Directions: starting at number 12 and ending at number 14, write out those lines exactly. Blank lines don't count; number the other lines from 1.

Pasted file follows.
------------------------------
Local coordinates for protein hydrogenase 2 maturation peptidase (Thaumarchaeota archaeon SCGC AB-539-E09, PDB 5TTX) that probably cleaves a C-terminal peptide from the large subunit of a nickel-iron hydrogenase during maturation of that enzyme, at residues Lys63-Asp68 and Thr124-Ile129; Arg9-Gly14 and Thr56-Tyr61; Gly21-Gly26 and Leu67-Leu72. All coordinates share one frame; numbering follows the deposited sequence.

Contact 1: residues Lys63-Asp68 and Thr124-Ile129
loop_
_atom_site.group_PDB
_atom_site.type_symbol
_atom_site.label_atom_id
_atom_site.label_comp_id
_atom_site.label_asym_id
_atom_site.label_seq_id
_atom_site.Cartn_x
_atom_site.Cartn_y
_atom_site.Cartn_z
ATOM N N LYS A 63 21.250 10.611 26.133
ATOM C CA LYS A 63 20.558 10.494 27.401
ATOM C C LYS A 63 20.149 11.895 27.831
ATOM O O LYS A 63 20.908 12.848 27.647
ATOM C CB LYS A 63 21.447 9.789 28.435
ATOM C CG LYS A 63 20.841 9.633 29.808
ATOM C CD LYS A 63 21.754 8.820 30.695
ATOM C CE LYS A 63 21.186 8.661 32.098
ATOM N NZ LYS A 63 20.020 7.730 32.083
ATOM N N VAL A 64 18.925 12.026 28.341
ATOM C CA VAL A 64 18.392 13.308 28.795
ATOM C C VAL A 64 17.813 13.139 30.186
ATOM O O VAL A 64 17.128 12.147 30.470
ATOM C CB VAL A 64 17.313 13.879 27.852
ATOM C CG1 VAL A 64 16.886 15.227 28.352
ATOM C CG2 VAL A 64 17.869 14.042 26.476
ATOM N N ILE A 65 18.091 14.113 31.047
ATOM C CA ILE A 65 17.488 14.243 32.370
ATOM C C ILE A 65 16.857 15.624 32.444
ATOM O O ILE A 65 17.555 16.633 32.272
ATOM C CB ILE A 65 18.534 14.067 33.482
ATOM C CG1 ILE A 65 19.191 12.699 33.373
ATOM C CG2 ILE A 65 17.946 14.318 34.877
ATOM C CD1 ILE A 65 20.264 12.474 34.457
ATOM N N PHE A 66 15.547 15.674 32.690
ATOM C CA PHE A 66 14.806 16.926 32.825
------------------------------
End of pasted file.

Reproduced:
_atom_site.Cartn_z
ATOM N N LYS A 63 21.250 10.611 26.133
ATOM C CA LYS A 63 20.558 10.494 27.401